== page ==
Note: Decisions of a three-justice panel are not to be considered as precedent before any tribunal.
SUPREME COURT DOCKET NO. 2006-055
OCTOBER TERM, 2006
Nina Badger } APPEALED FROM:
v. } Addison Superior Court
Krista Bragg }
} DOCKET NO. 125-6-05 Ancv
Trial Judge: Edward J. Cashman
In the above-entitled cause, the Clerk will enter:
Tenant Krista Bragg appeals the superior court=s judgment granting landlord Nina Badger possession of the premises that landlord had rented to tenant. We dismiss the appeal as moot.
The parties= lease agreement commenced the tenancy on October 1, 2004. On March 4, 2005, landlord served upon tenant a notice of termination for nonpayment of rent. On June 17, 2005, landlord filed an eviction action, seeking a writ of possession, as well as various damages and costs. Tenant denied the allegations of nonpayment of rent in her answer to the complaint. The superior court then allowed landlord to file a supplemental complaint alleging several breaches of the parties= agreement that landlord had set forth in a second termination notice sent to tenant=s attorney after the eviction action commenced. The court held an evidentiary hearing over two days in November and January 20, 2006. At the end of the second day of hearing, the court indicated that it would direct the clerk to enter judgment of possession for landlord and would give the parties ten days to file additional arguments or itemizations regarding damages. On January 24, landlord filed a statement of damages totaling $2423. On February 3, tenant filed a notice of appeal without having responded to landlord=s statement of damages. On February 8, the court entered its judgment granting landlord a writ of possession. That same day, landlord filed a letter, along with a proposed judgment, asking the court to enter a judgment for damages in the amount of $2423. On February 13, tenant filed a motion with this Court seeking a stay of execution of the writ of possession pending appeal. Tenant withdrew the motion on March 2, however, informing this Court that tenant had vacated the subject rental premises.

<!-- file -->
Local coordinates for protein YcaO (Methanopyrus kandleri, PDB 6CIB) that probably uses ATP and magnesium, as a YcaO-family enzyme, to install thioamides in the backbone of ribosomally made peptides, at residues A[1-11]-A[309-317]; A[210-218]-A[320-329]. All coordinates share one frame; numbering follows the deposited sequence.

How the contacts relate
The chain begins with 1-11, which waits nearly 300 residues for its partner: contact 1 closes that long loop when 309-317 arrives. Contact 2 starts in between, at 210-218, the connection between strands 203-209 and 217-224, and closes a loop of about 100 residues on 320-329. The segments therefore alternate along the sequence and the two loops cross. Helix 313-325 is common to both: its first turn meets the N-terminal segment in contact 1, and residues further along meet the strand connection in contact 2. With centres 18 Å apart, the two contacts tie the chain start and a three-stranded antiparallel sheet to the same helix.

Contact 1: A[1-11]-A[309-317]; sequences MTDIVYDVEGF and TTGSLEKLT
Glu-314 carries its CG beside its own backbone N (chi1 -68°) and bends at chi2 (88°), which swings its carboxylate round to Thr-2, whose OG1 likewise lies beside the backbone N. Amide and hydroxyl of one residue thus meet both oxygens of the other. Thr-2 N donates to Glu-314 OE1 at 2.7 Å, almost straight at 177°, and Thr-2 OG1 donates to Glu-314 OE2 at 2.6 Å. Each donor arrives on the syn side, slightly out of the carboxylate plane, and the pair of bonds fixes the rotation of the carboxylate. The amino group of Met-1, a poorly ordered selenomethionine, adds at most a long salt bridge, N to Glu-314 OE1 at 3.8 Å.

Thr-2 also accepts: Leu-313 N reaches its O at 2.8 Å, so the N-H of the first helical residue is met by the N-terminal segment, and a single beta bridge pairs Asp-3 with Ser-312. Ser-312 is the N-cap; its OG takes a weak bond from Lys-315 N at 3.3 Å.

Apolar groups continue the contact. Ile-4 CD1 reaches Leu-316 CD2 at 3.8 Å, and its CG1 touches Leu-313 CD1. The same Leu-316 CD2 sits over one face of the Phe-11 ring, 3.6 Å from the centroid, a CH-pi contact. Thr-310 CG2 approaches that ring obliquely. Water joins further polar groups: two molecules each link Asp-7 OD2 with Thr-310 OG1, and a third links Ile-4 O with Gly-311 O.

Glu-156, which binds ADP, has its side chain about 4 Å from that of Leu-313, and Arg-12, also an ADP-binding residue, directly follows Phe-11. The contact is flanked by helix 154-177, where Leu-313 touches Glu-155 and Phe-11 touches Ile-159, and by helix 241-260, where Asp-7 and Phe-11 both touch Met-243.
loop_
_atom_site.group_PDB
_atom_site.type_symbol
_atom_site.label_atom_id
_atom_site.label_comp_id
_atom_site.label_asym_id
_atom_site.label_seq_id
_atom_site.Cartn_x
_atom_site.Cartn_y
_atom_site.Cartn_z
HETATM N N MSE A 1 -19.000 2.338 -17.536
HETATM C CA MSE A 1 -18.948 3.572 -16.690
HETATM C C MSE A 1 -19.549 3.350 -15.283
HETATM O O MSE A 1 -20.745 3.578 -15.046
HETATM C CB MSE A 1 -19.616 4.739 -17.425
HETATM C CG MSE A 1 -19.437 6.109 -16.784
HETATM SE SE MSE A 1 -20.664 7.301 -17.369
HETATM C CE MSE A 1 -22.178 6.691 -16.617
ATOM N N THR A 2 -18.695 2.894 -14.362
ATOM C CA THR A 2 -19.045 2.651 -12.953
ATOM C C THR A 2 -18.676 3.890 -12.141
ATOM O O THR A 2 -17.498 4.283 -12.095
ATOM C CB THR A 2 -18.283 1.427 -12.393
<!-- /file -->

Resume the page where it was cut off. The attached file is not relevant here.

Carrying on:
On appeal, tenant argues that the trial court erred by granting landlord judgment for possession, given that (1) the tenancy had not terminated as a matter of law because no rent was due on the termination date stated in the first termination notice and because both notices of termination were defective; and (2) landlord waived her right to recover possession of the premises by serving sequential termination notices and regularly accepting rental payments without reservation. We dismiss the appeal as moot insofar as tenant raises claims concerning only the judgment for possession, and tenant vacated the premises shortly after the notice of appeal was filed. AA case becomes moot when the parties cease to maintain a legally cognizable interest in the outcome of the case.@ Holton v. Dep=t of Employment & Training, 2005 VT 42, & 14, 178 Vt. 147. Here, tenant is challenging the judgment for a writ of possession and yet she left the subject premises of her own volition while her motion for a stay on execution of the judgment was pending. We recognize that there is an exception to the mootness doctrine for situations capable of repetition but evading review, but there must be Aa reasonable expectation or a demonstrated probability that the appellant will be subject to the same action.@ Id., at & 16. Nothing in the record suggests a reasonable likelihood that the same fact pattern will be repeated.
BY THE COURT:
Paul L. Reiber, Chief Justice
John A. Dooley, Associate Justice
Marilyn S. Skoglund, Associate Justice